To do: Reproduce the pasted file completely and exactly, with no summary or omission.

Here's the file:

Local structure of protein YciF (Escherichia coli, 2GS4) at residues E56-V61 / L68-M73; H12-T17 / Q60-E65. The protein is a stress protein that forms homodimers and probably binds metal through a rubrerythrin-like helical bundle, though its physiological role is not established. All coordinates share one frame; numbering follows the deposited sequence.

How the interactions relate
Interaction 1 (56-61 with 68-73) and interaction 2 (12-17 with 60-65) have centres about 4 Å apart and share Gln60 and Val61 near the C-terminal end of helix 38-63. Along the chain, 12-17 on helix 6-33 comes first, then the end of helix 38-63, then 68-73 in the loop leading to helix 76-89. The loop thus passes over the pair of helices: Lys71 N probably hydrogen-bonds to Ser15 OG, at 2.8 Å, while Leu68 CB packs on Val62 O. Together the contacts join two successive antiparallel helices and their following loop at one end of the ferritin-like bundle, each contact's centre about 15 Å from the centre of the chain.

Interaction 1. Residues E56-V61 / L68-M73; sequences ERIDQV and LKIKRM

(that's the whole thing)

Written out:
Local structure of protein YciF (Escherichia coli, 2GS4) at residues E56-V61 / L68-M73; H12-T17 / Q60-E65. The protein is a stress protein that forms homodimers and probably binds metal through a rubrerythrin-like helical bundle, though its physiological role is not established. All coordinates share one frame; numbering follows the deposited sequence.

How the interactions relate
Interaction 1 (56-61 with 68-73) and interaction 2 (12-17 with 60-65) have centres about 4 Å apart and share Gln60 and Val61 near the C-terminal end of helix 38-63. Along the chain, 12-17 on helix 6-33 comes first, then the end of helix 38-63, then 68-73 in the loop leading to helix 76-89. The loop thus passes over the pair of helices: Lys71 N probably hydrogen-bonds to Ser15 OG, at 2.8 Å, while Leu68 CB packs on Val62 O. Together the contacts join two successive antiparallel helices and their following loop at one end of the ferritin-like bundle, each contact's centre about 15 Å from the centre of the chain.

Interaction 1. Residues E56-V61 / L68-M73; sequences ERIDQV and LKIKRM